Significant stress changes are generated when producing reservoirs compact due to large reductions in the reservoir pore-pressure. These stress changes are not confined to the reservoir. The stress and strain is redistributed to the surrounding formations, modifying both velocity and thicknesses in these formations. These changes often manifest themselves as significant timelapse time differences on migrated 4D images.
Various authors (Hatchell et al, 2003 and Barkved et al, 2005) have used geomechanical modelling to explain these 4D timeshifts, thereby gaining valuable insight into the behaviour of the whole subsurface around some compacting reservoirs. This has so far been accomplished by assuming a simple relationship between thickness and velocity changes. The modelling is presumably repeated using various updated relationships until a match is obtained with the observed 4D timeshifts.
We present an approach in which the 4D time differences are measured on prestack data. Without relying on any assumed relationship between velocity and thickness changes, we use the additional non-zero offset information combined with raytracing and linear least squares inversion techniques to derive the thickness and velocity changes. These resulting velocity and thickness changes combined with density and pore-pressure well data can then be converted to stress and strain changes. The technique should therefore help to close the loop between seismic 4D time differences and geomechanical stress and strain changes.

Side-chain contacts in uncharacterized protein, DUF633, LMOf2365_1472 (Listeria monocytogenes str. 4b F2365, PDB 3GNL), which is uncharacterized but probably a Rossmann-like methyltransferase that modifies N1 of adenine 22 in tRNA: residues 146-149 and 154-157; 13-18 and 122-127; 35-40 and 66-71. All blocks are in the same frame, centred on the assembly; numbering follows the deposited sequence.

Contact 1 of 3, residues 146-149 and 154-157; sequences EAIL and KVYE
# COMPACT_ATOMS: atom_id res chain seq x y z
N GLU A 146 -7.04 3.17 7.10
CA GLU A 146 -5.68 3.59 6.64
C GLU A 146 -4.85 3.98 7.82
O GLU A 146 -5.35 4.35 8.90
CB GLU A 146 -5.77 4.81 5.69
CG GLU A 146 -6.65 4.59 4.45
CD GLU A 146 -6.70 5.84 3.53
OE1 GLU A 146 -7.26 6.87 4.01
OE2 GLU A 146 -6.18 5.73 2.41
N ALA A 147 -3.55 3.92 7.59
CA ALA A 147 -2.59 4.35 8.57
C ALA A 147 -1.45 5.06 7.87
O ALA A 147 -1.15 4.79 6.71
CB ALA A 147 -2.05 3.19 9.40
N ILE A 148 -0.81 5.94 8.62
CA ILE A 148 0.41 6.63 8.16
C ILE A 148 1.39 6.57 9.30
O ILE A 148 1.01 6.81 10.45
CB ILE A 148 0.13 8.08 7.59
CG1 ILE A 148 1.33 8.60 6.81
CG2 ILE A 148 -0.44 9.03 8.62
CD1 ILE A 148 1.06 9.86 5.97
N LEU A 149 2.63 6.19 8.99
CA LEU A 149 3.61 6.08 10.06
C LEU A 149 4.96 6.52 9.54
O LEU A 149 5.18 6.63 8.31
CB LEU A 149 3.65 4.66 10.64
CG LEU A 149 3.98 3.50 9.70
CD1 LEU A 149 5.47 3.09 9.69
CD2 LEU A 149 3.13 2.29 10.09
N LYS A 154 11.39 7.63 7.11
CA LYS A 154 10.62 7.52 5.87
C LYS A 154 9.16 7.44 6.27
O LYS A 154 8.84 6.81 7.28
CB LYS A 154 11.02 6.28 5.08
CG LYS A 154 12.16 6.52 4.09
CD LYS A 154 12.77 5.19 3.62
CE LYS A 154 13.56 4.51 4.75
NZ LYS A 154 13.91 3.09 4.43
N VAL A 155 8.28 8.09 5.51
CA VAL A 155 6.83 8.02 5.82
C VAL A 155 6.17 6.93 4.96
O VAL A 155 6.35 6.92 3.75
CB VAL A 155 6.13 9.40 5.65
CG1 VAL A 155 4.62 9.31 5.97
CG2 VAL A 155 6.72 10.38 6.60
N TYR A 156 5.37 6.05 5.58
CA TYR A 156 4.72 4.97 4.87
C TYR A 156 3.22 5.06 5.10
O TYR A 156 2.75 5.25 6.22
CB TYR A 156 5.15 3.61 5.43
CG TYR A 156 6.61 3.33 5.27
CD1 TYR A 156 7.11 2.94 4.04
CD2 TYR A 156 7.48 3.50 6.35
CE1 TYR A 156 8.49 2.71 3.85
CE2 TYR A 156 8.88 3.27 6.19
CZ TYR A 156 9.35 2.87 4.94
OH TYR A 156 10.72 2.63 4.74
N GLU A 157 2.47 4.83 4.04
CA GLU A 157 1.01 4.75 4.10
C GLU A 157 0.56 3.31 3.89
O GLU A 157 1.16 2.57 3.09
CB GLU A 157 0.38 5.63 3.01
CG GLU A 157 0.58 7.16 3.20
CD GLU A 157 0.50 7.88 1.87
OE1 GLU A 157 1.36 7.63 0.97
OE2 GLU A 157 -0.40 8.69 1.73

Egozi, Uzi (Veritas DGC) | Yates, Matt (Veritas DGC) | Omana, Jose (Veritas DGC) | West, Bruce Ver (Veritas DGC) | Burke, Nick (BP) | Mesa, Mario (BP) | Moreno, Eduardo (BP) | Checa, Jamie (BP) | Martinez, Monica (BP) | Alfonso, Hector (Ecopetrol) | Calderon, Jose E. (Ecopetrol)
We propose a new workflow for anisotropic depth imaging. We developed a new technology, a tilted transverse isotropy (TTI) well mis-tie (WMT) tomography to determine the anisotropy. It was successfully incorporated into a workflow with multi azimuth reflection tomography and TTI Kirchhoff prestack depth migration (PSDM) to produce a good velocity model. The image produced with this velocity model is reducing the risk for future well drilling decisions and has already made impact on some of those decisions.
The structural complexity of this Colombian land survey and the resulting challenge of the velocity model building required leading edge technologies. Incorporating the well data from this producing field, we designed a workflow to meet the main processing objectives:
(1) Build a velocity model that will produce a better depth image and good fault termination without fault shadows.
(2) Determine the anisotropic velocity model parameters, V0, e, d, θ and φ, that will lead to flat depth migrated gathers after TTI Kirchhoff PSDM.
(3) Use reflection tomography for the velocity inversion.
(4) Tie all the well-tops with errors of 1% or less.